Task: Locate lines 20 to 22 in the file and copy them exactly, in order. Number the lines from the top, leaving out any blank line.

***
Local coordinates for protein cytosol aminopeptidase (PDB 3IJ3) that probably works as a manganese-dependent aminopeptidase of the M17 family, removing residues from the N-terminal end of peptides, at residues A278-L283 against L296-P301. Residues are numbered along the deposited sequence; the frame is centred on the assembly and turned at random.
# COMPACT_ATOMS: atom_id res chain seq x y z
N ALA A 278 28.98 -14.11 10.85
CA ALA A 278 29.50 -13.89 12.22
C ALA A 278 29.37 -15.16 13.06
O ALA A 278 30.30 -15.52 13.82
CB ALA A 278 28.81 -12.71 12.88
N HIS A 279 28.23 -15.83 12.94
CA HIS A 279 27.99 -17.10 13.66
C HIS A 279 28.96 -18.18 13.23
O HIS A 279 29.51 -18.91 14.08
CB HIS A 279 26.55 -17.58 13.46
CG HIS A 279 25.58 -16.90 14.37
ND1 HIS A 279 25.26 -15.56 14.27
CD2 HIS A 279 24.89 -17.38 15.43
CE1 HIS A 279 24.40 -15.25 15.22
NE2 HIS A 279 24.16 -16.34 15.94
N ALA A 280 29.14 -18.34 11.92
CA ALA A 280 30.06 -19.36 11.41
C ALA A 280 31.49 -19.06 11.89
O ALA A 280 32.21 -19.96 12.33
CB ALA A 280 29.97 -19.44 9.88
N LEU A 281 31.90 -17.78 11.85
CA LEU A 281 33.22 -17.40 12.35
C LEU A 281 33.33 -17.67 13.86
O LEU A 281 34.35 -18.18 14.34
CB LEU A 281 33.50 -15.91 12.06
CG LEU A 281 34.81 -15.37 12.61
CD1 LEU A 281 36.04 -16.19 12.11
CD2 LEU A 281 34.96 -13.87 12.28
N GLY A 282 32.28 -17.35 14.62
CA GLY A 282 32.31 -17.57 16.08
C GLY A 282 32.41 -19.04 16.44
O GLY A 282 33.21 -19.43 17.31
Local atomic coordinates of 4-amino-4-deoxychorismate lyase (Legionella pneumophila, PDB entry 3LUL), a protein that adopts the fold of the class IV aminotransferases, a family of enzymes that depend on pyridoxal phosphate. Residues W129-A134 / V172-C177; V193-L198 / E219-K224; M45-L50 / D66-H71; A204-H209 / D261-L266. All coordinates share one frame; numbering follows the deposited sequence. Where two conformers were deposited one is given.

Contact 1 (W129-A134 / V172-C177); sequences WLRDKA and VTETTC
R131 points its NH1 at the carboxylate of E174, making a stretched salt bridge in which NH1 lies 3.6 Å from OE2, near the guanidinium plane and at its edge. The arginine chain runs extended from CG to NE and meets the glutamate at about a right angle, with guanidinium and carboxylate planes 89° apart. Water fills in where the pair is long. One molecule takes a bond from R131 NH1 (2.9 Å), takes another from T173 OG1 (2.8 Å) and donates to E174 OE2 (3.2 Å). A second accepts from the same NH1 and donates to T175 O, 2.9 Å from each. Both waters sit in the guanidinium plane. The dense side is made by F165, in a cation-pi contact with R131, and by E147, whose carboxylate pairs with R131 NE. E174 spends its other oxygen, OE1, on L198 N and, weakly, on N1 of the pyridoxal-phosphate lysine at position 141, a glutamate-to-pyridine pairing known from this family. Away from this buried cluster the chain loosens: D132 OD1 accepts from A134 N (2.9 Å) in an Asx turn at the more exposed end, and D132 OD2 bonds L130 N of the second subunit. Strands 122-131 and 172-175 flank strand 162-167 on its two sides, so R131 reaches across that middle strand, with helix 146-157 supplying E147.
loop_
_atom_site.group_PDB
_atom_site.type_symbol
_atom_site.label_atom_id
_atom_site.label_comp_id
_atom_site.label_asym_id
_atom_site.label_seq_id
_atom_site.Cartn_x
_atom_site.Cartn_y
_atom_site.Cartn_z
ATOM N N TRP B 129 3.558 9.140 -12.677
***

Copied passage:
C ALA A 280 31.49 -19.06 11.89
O ALA A 280 32.21 -19.96 12.33
CB ALA A 280 29.97 -19.44 9.88